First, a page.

Matter is electrical in nature as it includes protons and electrons that carry positive and negative electricity correspondingly. The flow of free electrons comprises an electric current and a steady flow of current supplies electric energy. Most of the material comforts we enjoy nowadays come from the use of current electricity. Electricity plays a huge part in our world that it would be hard to visualize life without it. The working of appliances like radio, computers, television, refrigerators, irons, fans and numerous others is possible as an outcome of electric energy.
Remember the law of conservation of energy that defines that energy can neither be created nor destroyed in any process. This is just changed from one form to the other. Electric energy can be transformed to chemical energy. This is the case if the passage of electricity via matter leads to a chemical reaction. Chemical energy can as well be transformed to electrical energy. This is the case in torch, calculator, car batteries and so on.
This is the method through which the passage of an electric current via a solution or molten compound discharges one or more free elements.
Electrolytes and non electrolytes:
Electrolytes are the substances that either in molten or aqueous solution lets the passage of an electric current. Ionic solids comprise of positive and negative ions held altogether in a rigid framework via electrostatic forces. Whenever dissolved in water or melted, the ions become free. Such free ions can carry charge from one point to the other. Illustrations are sodium chloride and calcium chloride. A few covalent compounds, whenever they dissolve in water are dissociated into ions. These will as well conduct electricity. Example: HCl and NH3.
HCl (g) + H2O (l) → H3O+ + Cl-
H3O+ is the hydronium ion. Substances such as NaCl and HCl which for all practical purpose are fully dissociated are termed as strong electrolytes. A few substances such as ethanoic acid (CH3COOH) that dissociates partially in solution are termed as weak electrolytes. Substances which don't conduct electricity either in molten or aqueous solution are known as non-electrolytes. Non-electrolytes are generally covalent or organic compounds. Illustrations are sugar and ethanol.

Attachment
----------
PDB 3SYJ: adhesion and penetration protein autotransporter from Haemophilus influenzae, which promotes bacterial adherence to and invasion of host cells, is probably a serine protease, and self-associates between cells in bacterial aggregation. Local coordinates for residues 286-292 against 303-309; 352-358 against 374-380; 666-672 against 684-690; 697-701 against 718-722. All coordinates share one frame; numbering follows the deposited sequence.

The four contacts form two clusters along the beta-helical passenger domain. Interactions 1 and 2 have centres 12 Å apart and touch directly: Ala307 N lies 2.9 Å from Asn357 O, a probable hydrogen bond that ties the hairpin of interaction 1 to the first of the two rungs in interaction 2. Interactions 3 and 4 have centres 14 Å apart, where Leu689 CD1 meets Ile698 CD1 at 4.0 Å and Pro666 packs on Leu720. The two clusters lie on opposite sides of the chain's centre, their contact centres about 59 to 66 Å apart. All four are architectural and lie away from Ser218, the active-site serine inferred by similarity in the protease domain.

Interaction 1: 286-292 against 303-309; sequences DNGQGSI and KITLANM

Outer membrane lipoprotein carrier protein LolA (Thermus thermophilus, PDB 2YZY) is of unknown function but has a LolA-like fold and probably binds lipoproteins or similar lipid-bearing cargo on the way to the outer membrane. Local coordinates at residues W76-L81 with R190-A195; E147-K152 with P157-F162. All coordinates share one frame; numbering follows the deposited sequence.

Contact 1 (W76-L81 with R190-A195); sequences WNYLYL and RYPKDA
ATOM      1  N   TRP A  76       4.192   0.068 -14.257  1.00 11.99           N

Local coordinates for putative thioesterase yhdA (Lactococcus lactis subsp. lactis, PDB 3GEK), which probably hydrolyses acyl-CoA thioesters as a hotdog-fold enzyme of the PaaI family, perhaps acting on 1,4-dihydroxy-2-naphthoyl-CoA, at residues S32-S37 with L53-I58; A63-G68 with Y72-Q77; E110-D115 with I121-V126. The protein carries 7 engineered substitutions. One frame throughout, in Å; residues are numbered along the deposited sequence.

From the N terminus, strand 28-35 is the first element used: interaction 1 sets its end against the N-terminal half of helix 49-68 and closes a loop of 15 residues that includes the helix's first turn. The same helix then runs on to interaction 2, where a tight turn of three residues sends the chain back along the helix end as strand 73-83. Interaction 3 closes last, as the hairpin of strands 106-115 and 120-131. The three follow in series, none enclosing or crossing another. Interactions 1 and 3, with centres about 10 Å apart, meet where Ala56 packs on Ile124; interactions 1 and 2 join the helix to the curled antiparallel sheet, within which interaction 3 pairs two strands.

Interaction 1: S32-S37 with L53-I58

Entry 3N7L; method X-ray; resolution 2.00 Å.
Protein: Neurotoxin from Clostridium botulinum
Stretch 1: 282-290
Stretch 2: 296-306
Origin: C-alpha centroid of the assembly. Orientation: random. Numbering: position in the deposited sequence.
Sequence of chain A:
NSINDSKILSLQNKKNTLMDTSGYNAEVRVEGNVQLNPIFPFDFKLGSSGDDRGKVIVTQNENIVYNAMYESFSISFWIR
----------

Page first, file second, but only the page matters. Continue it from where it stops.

Electrolytic conduction and electrolysis:
Fig: An Electrolytic cell (Voltameter)
The above is an electrolytic cell generally termed as voltameter. Now we shall describe the functions of-the labeled portions of the voltameter. The electrodes are conductors, rods, wires and graphite via that electric current enters and leaves the electrolyte. The anode is the +ve electrode through which current enters the electrolyte. Note that it is joined to the positive terminal of the battery.
The cathode is the negative electrode via which current leaves the electrolyte. This is joined to the negative terminal of the battery. Both the cathode and anode are known as electrodes. Whenever the battery is switched on, the positive ions migrate toward the negative electrode and the negative ions move toward the positive electrode. This movement of ionic charges via the liquid brought about via application of electricity is known as electrolytic conduction.
If the ions of the liquid electrolyte come in contact by the electrodes, chemical reactions take place. At the anode (+ ve electrode), the - ve ions lose electrons. This is known as oxidation.
At cathode (- ve electrode), the + ve ions gain electrons. This is reduction. The liquid will carry on conducting electricity only as long as these reactions at the electrodes continue. The electrons which are deposited at the anode are removed from the solution to maintain a constant supply of electrons at the cathode. As the electrons flow via the exterior wire, ions flow via the solution.
Take for illustration the electrolysis of molten sodium chloride; the ions present are Na+ and Cl-.
Cl- → Cl + e
Cl + Cl → Cl2 gas
At cathode, Na+ + e → Na (s)
The total result is that NaCl has been divided into Na solid and Cl2 gas.
Preferential discharge of ions throughout electrolysis:
The product at the electrodes throughout electrolysis based on a number of factors:
1) Nature of the electrode:
Some electrodes take part in electrolytic reactions and should be employed by caution. Platinum and graphite electrodes are inert electrodes and don't take part in the electrolytic reactions. They are safer to employ to avoid unwanted outcomes.
2) Concentration of the ions of the electrolyte:
Rise in the concentration of any ion in the electrolyte raises the chance of its discharge particularly when they are close in the electrochemical sequence. The electrochemical series provides the order of discharge of ions from solution. This factor is significant for mixed electrolyte or for aqueous solutions of electrolytes. Remember that water as well ionizes to give H+ and OH-. Water is a weak electrolyte example: for NaCl (aq)
Cations are Na+ + H3O+
Anions → Cl- OH-
Na+ is too far from H+ on the electrochemical series therefore H+ is discharged as H2(g) at the cathode and Cl2 at the anode.
3) Position on the electrochemical series:
Fig: Electrochemical/Reactivity Series
All the other factors being constant, ions which are lower are the series will be discharge in preference to any other above in the series. The electrochemical series is the arrangement of cations and anions in the order they are discharged throughout electrolysis.
Illustrations of electrolysis of some salts: